Wednesday, November 17, 2010

American Indian College Fund's New Blog and Web Site Has Launched!

The American Indian College Fund web site has been redesigned with a new, mod¬ern look and feel and opportunities to interact more with both students and the American Indian College Fund as it pursues its mission to provide scholarships to Native students and support the nation’s tribal college sand universities.

The site will continue to offer multiple social media opportunities for students and donors to follow the American Indian College Fund’s work and weigh in about Native education issues, as well as student and alumni success stories.

As part of the redesign, the site will offer a special portal to connect our corporate and tribal donors with students and alumni. Native students and alumni will be able to share their stories and videos, apply for scholarships, learn more about the support of our tribal and corporate donors, and seek job and internship opportunities. Our new blog will also appear on this site. You can view the new design at the same url,

Our blog now appears at

Thursday, November 4, 2010

Fund Employee Recounts Haskell Indian Nations University Visit

by Lindsay Klatt

As an employee of the American Indian College Fund, I recently visited Haskell Indian Nations University. This trip reminded me of the sense of pride I get from working for the Native community and it will continuously ignite my passion for working at the Fund on a daily basis.

All of the tribal colleges we support at the Fund are examples of self determination and are beacons of hope for the future of the American Indian community. But Haskell holds a special significance because of its history, its present state, and its future.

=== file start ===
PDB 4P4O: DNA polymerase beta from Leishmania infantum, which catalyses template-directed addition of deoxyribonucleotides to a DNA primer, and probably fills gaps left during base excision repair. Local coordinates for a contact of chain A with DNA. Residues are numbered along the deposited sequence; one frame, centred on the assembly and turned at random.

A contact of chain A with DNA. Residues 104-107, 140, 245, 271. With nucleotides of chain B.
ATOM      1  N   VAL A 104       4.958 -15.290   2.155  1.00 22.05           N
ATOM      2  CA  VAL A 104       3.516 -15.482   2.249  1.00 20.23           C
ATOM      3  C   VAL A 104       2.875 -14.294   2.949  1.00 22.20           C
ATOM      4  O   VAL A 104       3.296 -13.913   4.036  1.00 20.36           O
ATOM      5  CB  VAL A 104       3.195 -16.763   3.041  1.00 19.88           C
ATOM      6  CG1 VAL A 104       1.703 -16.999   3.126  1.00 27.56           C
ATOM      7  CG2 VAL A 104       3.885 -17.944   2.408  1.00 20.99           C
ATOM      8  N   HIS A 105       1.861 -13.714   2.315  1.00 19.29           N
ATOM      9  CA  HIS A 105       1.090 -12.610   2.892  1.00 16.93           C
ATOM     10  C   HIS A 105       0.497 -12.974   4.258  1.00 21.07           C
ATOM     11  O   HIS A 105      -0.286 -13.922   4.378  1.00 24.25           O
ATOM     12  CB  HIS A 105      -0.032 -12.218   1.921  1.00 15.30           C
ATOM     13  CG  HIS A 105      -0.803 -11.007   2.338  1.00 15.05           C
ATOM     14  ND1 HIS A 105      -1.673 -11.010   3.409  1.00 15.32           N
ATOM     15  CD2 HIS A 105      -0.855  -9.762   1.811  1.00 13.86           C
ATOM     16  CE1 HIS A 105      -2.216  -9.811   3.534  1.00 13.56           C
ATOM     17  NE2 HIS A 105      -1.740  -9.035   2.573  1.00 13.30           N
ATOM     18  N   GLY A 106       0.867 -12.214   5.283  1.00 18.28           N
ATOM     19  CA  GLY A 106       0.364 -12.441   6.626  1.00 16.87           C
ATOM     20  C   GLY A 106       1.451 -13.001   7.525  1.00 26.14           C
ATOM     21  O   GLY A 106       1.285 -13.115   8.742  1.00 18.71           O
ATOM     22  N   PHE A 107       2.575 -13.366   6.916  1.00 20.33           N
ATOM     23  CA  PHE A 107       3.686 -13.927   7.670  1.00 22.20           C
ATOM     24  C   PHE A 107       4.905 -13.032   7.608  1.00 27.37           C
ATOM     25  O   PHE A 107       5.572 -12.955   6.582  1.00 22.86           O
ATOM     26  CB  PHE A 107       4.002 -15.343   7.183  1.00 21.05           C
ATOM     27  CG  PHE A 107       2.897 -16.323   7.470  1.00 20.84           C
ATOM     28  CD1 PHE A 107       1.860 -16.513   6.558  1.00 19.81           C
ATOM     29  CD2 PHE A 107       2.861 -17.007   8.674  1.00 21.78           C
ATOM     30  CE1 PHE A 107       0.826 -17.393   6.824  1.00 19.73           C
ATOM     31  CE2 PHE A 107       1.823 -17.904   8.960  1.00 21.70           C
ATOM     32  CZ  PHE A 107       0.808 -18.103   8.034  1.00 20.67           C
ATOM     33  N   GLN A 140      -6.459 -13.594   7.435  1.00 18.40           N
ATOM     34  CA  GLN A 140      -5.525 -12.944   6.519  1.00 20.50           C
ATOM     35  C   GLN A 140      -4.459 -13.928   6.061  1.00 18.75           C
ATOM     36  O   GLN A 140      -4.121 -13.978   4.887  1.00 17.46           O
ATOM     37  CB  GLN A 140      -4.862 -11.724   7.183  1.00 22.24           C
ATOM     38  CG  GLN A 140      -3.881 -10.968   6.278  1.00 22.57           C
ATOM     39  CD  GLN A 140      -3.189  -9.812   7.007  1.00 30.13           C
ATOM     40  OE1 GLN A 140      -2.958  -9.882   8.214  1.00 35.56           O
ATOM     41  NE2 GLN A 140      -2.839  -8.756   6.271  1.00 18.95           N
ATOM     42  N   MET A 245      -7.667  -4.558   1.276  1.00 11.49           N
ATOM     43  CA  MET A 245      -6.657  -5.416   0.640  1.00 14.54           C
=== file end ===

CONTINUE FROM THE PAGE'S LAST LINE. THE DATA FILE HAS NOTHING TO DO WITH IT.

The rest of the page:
Haskell was established in 1884 for the reform and forced assimilation of American Indian children who were taken from their families and forced to become more like whites. They were forced to abandon their culture, their language and ultimately their own hopes and dreams for the future because their path was decided for them.

Over the years, Haskell changed dramatically. It advanced from a trade school to a high school, a junior college and is now an accredited university offering associates’ and bachelors’ degrees to students who are enrolled tribal members. Rather than assimilating Native students into mainstream culture, Haskell now embraces and teaches Native culture. Students who study here are taught about their Native roots and cultural identity is incorporated into every aspect of their education and future plans. American Indians have taken an institution rooted in negativity that was first designed to erase Native cultures and changed it into a shining symbol of strength designed to preserve and continue their heritage and traditions.

As a result, Haskell students have thrived as scholars and athletes, proving what can be accomplished with a tribally influenced education. They are qualifying for nationals in cross country running and are competing in award-winning basketball and football teams. They are scholars with breakthrough ideas and projects, such as digitizing the Trail of Tears and designing an Apple application that will translate a historic walking tour narrated in a Native language.

Haskell also has an amazing staff of dedicated educators and employees whose passion for these students is both remarkable and infectious. They eat, sleep and breathe the welfare of their students and the improvement and continuation of the university. This is no easy feat and there are always new challenges and temporary roadblocks, but with students and staff so deeply rooted in this cause, the future can only look bright. This school and the magnificent people involved are examples of what can happen when the seeds of self-determination are planted and the care is taken to let this beautiful creation flourish.